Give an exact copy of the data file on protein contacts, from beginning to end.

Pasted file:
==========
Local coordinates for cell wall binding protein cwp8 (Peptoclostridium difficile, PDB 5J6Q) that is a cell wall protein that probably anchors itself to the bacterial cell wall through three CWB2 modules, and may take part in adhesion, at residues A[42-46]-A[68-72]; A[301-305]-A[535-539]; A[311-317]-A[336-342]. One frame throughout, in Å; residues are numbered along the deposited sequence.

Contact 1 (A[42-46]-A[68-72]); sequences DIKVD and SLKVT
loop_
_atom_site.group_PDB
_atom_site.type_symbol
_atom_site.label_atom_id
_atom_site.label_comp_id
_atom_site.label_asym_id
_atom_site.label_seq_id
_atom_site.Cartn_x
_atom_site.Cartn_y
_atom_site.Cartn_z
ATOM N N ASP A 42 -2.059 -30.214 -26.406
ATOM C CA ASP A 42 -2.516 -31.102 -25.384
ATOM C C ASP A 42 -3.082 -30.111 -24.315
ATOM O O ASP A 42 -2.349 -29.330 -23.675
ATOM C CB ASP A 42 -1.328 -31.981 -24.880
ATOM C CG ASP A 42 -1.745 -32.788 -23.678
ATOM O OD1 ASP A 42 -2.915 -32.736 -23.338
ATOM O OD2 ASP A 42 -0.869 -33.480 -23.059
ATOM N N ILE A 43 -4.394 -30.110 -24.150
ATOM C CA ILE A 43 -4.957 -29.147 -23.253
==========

Local coordinates for cell wall binding protein cwp8 (Peptoclostridium difficile, PDB 5J6Q) that is a cell wall protein that probably anchors itself to the bacterial cell wall through three CWB2 modules, and may take part in adhesion, at residues A[42-46]-A[68-72]; A[301-305]-A[535-539]; A[311-317]-A[336-342]. One frame throughout, in Å; residues are numbered along the deposited sequence.

Contact 1 (A[42-46]-A[68-72]); sequences DIKVD and SLKVT
loop_
_atom_site.group_PDB
_atom_site.type_symbol
_atom_site.label_atom_id
_atom_site.label_comp_id
_atom_site.label_asym_id
_atom_site.label_seq_id
_atom_site.Cartn_x
_atom_site.Cartn_y
_atom_site.Cartn_z
ATOM N N ASP A 42 -2.059 -30.214 -26.406
ATOM C CA ASP A 42 -2.516 -31.102 -25.384
ATOM C C ASP A 42 -3.082 -30.111 -24.315
ATOM O O ASP A 42 -2.349 -29.330 -23.675
ATOM C CB ASP A 42 -1.328 -31.981 -24.880
ATOM C CG ASP A 42 -1.745 -32.788 -23.678
ATOM O OD1 ASP A 42 -2.915 -32.736 -23.338
ATOM O OD2 ASP A 42 -0.869 -33.480 -23.059
ATOM N N ILE A 43 -4.394 -30.110 -24.150
ATOM C CA ILE A 43 -4.957 -29.147 -23.253